Welcome to the Astronomical Society of South Australia

The Astronomical Society of South Australia is the only representative body for amateur astronomy in the state of South Australia. Founded in 1892 and with around 700 members, it is the oldest and one of the largest organisations of its kind in Australia.

Our monthly meetings, which usually feature a guest speaker, are free, open to the public and visitors are most welcome to attend.

ASSA@Home: Show & Tell

Friday, 21 August 2020 7:30 PM

ASSA members Dean Davidson, Ian Blackwell and Paul Martinaitis will be looking at some of the things you can construct at home to make your observing life easier. Relatively simple projects that will be presented and discussed will include DIY observing chairs, a parallelogram binocular mount, and an Alt-Az mount. We will also present a 12-inch "Dob in a Box", an eyepiece box, and (hopefully!) a progress report on a 14-inch go-to binocular. This show will be streamed LIVE with the opportunity to ask questions via chat.

Variable Stars (online)

Wednesday, 2 September 2020 7:00 PM

As a conclusion to the series on Stellar Evolution, we will take a look at Variable Stars. This will include exploring such objects as cepheid variables, long period variables like Mira, eclipsing binaries and cataclysmic variables like Eta Carina.

From 1609 to 1613 Galileo used his own astronomical telescope of unprecedented precision and power to make an avalanche of astounding new discoveries. This triggered a revolution in the way humanity sees its place in the cosmos. Some of these discoveries are well known like the discovery of the moons of Jupiter, the phases of Venus and the lunar landscape. But there is a surprise drawn from the pages of Galileo’s logbooks. He notes the position of a "fixed star" that does not exist in any star chart. This is because it is really the planet Neptune which Galileo observed 234 years before its official discovery. Remarkably, the notes from Galileo's observations reveal he observed Neptune move on two successive nights of January 1613. Did he know this "fixed star" was a planet? If so, this would be the first discovery of a new planet by humanity since deep antiquity. As I will discuss, evidence that Galileo realised he had seen a new planet could still be hidden deep in his notebooks. In this talk, Professor Jamieson will report on his examination of Galileo's notebooks and tell us what he found and what still might be undiscovered.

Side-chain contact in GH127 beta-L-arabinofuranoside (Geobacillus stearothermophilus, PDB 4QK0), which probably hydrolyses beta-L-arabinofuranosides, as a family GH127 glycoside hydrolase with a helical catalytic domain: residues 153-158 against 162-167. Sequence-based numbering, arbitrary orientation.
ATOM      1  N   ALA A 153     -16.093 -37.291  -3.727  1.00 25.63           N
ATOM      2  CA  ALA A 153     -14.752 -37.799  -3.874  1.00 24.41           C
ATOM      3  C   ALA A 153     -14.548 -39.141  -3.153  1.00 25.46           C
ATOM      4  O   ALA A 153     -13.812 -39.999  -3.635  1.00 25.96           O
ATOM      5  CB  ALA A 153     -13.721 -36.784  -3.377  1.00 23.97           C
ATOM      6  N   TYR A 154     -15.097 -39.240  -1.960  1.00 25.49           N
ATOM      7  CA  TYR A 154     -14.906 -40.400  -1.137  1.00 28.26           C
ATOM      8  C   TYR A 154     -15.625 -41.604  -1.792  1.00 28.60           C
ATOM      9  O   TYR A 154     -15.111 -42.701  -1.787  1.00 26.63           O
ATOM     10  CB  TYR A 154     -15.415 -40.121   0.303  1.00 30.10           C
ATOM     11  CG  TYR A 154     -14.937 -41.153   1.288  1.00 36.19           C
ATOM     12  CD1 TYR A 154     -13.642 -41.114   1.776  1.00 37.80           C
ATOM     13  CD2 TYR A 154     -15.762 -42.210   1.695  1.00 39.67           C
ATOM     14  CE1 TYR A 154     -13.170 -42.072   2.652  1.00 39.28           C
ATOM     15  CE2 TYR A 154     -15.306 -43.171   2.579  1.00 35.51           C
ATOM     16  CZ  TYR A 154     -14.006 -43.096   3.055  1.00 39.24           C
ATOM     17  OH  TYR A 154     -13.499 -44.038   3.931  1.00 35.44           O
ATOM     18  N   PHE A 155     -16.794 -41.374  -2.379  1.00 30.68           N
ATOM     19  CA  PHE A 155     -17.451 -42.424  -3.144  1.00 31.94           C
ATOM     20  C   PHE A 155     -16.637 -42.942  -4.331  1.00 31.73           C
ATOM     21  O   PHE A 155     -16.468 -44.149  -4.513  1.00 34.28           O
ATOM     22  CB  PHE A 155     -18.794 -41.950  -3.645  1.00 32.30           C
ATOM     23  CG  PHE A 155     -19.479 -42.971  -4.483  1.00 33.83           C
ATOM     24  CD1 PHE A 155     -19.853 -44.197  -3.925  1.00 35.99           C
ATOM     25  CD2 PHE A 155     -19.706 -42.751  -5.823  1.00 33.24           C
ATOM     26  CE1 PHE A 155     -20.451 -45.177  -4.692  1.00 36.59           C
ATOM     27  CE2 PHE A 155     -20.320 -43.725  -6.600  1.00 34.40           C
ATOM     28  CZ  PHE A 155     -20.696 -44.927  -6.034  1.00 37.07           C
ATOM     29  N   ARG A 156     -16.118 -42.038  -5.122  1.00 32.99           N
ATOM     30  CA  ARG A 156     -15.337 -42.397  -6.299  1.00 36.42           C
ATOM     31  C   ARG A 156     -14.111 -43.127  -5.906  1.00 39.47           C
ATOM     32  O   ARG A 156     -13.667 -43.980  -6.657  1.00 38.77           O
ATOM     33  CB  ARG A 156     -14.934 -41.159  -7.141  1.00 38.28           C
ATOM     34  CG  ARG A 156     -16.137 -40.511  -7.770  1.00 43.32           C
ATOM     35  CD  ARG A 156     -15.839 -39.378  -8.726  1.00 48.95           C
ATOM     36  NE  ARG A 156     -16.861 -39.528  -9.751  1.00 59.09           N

Members' Diary

August 2020
August 21, 2020

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Watch some of our recent events on our YouTube channel

Astronomy Education

Public Lectures



Latest Issue

Inside The Bulletin

Each month the Society publishes The Bulletin - a 16 to 20 page newsletter for members, containing information on astronomical news and events.

This month's issue includes:

  • Beginners guide to EQMOD install and setup on a WINDOWS 10 PC by Jamie Presser
  • Understanding Image Defects by David Arditti
  • Solar System Scene, July 2020 by John Newell
  • Member Profile: Fraser Farrell by Trish Ellin
  • Observatories in Odd Places No. 15 by Les Laub
  • Southern Hemisphere Comets by Michael Mattiazzo 
Read now


Membership is open to people of all ages and professions— the only pre-requisite is an interest in astronomy. It does not matter how much you know about astronomy or any other science. The Society has something for you.Our members come from all walks of life. What they share is the enjoyment the night sky has to offer.

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